Much Ado About Peter/Chapter 9
MRS. CARTER AS FATE
MRS. CARTER AS FATE
AS the summer wore to an end, the course of affairs between Peter and Annie became a matter of interested comment among the other servants. They had all seen Peter recover from many incipient attacks of love, but this they unanimously diagnosed as the real thing. Joe and his wife talked the matter over upon his return from the hospital, and decided that the time had definitely come for the livery stable; Peter, in all fairness, had served as groom long enough. They would move out of the coachman's cottage the following spring, and give the young people a chance. Thus was the way open for a happy conclusion, and everyone was preparing to dance at the wedding, except Peter and Annie themselves. They alone were not certain as to the outcome. Neither was quite comfortably sure that the other was in earnest, and when it came to the point they were both a little shy. Annie, with laughing eyes, tempted Peter at every point, but when he showed a disposition to control matters himself, she precipitously fled.
The two were standing on the back veranda one moonlight night, and Annie was engaged in pointing out to Peter the lady in the moon. Peter was either stubborn or stupid; he frankly declared that he saw no "loidy," and did n't believe there was one. In her zeal in the cause of astronomy, Annie unwarily bent her head too near, and while her eyes were turned to the moon, Peter kissed her. She slapped him smartly, as a well-brought-up young woman should, and fled into the house before he could catch her. Peter, strong in his new-found courage, waited about in the hope that she would reappear; but she did not, and he finally took himself off to his room over the carriage-house, where he sat by the window gazing out at the moonlight for two hours or more before he remembered to go to bed. The slap had hurt neither him nor his feelings; he liked her the better for it. She was n't really mad, he reflected happily, for she had laughed as she banged the door in his face.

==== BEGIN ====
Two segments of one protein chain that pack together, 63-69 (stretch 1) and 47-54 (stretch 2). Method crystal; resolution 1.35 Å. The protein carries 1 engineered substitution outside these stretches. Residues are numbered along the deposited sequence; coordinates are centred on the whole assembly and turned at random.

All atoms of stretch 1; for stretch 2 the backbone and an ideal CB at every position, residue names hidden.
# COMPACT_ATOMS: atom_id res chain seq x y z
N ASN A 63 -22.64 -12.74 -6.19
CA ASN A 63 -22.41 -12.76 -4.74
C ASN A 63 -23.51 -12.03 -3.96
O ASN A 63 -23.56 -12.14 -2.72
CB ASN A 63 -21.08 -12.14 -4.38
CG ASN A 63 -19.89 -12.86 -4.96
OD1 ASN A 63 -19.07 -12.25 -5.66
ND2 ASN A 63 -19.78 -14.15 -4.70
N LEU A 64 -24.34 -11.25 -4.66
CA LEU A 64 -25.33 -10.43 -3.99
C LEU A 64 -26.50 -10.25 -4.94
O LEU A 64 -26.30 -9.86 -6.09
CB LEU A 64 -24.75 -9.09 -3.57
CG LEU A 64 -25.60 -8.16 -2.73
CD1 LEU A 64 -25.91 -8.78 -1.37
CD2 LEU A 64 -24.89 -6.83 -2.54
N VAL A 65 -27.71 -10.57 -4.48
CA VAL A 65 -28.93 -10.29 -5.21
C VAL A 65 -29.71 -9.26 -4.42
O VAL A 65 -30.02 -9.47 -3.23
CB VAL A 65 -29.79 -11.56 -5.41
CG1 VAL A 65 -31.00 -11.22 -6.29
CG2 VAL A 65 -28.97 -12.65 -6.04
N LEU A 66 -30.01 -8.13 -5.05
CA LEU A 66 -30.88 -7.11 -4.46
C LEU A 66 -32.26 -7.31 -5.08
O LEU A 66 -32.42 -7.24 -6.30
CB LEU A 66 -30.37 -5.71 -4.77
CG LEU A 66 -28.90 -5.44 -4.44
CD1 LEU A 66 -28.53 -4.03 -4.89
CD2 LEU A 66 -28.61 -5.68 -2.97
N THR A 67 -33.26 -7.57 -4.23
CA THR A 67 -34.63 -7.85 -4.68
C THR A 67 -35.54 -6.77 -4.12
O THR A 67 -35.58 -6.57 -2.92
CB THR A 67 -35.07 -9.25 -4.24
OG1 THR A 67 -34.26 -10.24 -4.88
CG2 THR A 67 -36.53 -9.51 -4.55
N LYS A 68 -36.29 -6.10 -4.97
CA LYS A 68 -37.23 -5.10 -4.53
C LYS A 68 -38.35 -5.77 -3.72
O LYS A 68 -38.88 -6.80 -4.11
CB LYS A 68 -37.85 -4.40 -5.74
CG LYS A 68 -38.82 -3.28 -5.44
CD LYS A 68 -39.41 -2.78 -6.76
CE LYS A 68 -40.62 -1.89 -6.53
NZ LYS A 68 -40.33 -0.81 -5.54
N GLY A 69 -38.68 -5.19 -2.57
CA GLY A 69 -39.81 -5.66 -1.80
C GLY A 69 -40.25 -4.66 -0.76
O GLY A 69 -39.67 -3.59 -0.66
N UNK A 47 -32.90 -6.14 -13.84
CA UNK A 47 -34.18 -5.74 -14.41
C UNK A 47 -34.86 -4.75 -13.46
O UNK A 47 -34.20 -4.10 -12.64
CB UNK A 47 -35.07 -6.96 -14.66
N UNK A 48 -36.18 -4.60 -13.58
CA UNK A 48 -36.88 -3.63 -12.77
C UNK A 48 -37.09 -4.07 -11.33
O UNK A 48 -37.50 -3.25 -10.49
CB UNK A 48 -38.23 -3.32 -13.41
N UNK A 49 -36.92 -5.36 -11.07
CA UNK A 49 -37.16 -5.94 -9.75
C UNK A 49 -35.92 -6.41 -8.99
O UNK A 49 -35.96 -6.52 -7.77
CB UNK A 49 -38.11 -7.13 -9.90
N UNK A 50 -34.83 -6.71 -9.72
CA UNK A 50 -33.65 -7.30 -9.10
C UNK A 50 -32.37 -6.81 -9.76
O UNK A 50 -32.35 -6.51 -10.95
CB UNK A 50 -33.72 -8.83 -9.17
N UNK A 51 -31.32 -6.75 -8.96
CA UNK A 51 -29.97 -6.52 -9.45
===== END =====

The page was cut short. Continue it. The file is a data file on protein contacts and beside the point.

The next morning Peter went about his work with a singing heart and many a glance toward the kitchen windows. He swashed water over the stable floor and rubbed down the horses with a mind happily intent upon what he would say to Annie when he saw her. About ten o'clock Mrs. Carter ordered the victoria, but as the carriage horses were at the shop being shod, Joe sent Peter in to ask if Trixy and the phaeton would do as well.
Peter dropped his sponge and started for the house at exactly the wrong moment for his future peace of mind. He arrived at the kitchen door just in time to see the man from the grocery put his packages on the table and his arms around Annie, and kiss her with a smack that resounded through the room and would, to Peter's outraged senses, resound through all time. Annie turned with a startled cry, and as her gaze fell upon Peter, her face paled before the look in his eyes. Without a word he whirled about and strode back to the stables with white lips and clenched fists, and murder in his heart for the grocer's man. He did not hear what Annie said to him, nor did he know that she locked herself in her room and cried; what he did know was that she had been making a fool of him, and that she flirted with every man who came along, and that that was n't the kind of a girl he wanted to do with.
Several days before, as Peter was driving Mr. Lane, who was visiting at Willowbrook again, and Master Bobby to the village, Annie had been sweeping the front veranda as they passed, and had thrown a friendly smile in the direction of the cart. The smile was intended for Peter, but Mr. Lane had caught it, and had remarked to Bobby:
"That's a deuced pretty maid you've got there."
"Annie's the bulliest maid we ever had," Bobby had returned appreciatively. "She swipes cake for me when Nora is n't looking."
But Peter had frowned angrily, as he longingly sized up Mr. Lane, and wished he were not a gentleman so that he could punch him. It was none of Mr. Lane's business whether Annie was pretty or not.